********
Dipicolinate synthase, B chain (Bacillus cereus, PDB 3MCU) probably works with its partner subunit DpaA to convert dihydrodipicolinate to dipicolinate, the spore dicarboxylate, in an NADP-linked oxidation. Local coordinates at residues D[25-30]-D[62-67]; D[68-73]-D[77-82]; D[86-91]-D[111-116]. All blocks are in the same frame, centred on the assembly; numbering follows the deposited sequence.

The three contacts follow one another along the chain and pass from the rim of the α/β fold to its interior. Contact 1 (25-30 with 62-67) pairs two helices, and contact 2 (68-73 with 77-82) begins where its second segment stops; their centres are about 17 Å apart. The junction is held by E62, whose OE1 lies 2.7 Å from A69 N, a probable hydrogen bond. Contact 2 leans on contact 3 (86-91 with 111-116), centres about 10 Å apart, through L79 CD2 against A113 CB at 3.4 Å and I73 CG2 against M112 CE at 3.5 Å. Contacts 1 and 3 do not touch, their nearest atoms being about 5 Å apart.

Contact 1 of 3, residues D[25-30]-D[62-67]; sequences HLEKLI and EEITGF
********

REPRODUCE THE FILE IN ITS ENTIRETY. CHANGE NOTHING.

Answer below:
Dipicolinate synthase, B chain (Bacillus cereus, PDB 3MCU) probably works with its partner subunit DpaA to convert dihydrodipicolinate to dipicolinate, the spore dicarboxylate, in an NADP-linked oxidation. Local coordinates at residues D[25-30]-D[62-67]; D[68-73]-D[77-82]; D[86-91]-D[111-116]. All blocks are in the same frame, centred on the assembly; numbering follows the deposited sequence.

The three contacts follow one another along the chain and pass from the rim of the α/β fold to its interior. Contact 1 (25-30 with 62-67) pairs two helices, and contact 2 (68-73 with 77-82) begins where its second segment stops; their centres are about 17 Å apart. The junction is held by E62, whose OE1 lies 2.7 Å from A69 N, a probable hydrogen bond. Contact 2 leans on contact 3 (86-91 with 111-116), centres about 10 Å apart, through L79 CD2 against A113 CB at 3.4 Å and I73 CG2 against M112 CE at 3.5 Å. Contacts 1 and 3 do not touch, their nearest atoms being about 5 Å apart.

Contact 1 of 3, residues D[25-30]-D[62-67]; sequences HLEKLI and EEITGF